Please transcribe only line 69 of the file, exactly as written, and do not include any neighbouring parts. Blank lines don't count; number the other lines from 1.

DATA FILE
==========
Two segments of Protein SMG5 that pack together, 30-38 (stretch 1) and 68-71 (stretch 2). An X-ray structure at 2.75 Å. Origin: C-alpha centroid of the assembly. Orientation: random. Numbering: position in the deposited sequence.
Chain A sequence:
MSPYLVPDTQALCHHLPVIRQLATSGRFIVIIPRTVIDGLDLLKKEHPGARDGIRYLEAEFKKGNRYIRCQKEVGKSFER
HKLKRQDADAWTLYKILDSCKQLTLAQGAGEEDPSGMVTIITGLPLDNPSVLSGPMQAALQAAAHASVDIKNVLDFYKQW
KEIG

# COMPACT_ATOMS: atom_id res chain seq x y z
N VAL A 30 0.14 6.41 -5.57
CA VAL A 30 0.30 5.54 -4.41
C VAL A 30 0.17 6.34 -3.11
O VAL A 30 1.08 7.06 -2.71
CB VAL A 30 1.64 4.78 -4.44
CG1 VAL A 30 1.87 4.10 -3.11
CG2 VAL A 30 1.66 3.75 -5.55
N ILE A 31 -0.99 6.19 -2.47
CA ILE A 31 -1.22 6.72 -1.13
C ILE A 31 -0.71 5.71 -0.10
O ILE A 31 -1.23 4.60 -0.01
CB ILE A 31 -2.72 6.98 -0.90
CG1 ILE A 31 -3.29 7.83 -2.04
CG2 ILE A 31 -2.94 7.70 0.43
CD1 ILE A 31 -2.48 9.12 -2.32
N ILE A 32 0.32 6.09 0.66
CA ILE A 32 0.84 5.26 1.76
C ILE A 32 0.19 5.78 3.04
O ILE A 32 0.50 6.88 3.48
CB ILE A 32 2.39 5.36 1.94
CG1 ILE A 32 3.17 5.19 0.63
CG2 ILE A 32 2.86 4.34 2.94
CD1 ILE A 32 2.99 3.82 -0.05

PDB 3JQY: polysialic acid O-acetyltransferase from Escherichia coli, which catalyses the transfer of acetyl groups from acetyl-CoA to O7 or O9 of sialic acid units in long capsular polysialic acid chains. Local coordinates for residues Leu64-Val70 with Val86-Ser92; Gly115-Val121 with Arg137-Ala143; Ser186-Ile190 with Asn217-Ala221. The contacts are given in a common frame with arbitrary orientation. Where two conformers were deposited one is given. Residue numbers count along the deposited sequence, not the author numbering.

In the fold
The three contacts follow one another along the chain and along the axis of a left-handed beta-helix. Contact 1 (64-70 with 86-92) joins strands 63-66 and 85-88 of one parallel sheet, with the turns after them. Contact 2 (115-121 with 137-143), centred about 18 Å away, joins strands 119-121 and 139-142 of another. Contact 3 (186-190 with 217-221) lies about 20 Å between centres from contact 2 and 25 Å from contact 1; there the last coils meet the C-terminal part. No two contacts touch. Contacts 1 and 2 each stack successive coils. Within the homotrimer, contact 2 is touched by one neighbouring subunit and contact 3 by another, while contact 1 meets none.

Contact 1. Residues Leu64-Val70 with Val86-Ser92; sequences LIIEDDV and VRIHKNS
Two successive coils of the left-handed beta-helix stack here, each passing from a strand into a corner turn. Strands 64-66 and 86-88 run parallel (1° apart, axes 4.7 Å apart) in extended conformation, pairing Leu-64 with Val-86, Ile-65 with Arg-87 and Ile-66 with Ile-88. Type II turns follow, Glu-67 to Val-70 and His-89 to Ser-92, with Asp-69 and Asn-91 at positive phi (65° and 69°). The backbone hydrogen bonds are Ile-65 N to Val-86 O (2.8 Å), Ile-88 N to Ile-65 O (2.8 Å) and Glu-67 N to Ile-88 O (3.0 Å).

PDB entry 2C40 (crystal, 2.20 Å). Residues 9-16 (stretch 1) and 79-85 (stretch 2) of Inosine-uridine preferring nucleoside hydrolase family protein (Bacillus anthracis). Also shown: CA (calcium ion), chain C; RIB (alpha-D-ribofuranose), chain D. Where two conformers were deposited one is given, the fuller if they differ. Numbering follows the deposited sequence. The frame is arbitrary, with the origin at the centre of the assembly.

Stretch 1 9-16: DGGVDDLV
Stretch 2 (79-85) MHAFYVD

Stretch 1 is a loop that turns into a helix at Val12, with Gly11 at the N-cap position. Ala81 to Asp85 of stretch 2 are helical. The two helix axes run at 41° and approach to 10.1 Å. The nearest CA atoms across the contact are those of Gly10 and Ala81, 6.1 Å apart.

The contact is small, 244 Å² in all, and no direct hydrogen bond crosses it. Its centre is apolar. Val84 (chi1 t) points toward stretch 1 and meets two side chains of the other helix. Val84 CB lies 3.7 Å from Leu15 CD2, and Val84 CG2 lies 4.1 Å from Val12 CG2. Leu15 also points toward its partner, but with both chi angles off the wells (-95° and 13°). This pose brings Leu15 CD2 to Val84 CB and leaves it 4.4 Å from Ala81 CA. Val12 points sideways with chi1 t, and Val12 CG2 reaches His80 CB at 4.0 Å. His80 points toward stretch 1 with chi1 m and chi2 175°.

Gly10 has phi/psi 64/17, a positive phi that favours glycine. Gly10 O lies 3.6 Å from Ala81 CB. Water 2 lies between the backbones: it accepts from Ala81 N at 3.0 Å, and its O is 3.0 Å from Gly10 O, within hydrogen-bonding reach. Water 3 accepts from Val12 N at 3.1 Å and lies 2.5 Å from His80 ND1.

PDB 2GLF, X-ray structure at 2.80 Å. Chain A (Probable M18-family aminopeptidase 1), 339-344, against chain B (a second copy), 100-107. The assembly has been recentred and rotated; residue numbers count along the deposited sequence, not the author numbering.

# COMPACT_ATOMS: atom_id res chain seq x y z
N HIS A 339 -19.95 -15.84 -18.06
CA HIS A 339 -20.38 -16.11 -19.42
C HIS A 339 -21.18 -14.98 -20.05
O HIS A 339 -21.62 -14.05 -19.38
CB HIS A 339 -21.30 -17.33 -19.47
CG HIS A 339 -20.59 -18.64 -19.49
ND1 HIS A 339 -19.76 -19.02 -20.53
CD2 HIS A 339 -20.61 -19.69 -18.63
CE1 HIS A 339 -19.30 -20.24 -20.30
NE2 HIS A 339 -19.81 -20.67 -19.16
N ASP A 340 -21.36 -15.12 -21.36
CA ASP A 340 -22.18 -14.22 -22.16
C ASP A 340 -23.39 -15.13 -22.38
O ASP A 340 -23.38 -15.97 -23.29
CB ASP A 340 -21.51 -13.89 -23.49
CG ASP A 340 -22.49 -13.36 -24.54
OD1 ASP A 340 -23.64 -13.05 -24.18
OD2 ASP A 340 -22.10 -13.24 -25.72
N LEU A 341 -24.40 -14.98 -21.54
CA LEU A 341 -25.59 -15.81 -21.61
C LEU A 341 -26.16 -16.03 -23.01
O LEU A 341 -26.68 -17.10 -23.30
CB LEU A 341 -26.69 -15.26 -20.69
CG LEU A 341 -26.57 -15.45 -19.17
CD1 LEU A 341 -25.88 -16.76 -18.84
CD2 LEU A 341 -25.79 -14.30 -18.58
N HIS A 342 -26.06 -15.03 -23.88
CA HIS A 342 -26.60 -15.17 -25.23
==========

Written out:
N HIS A 342 -26.06 -15.03 -23.88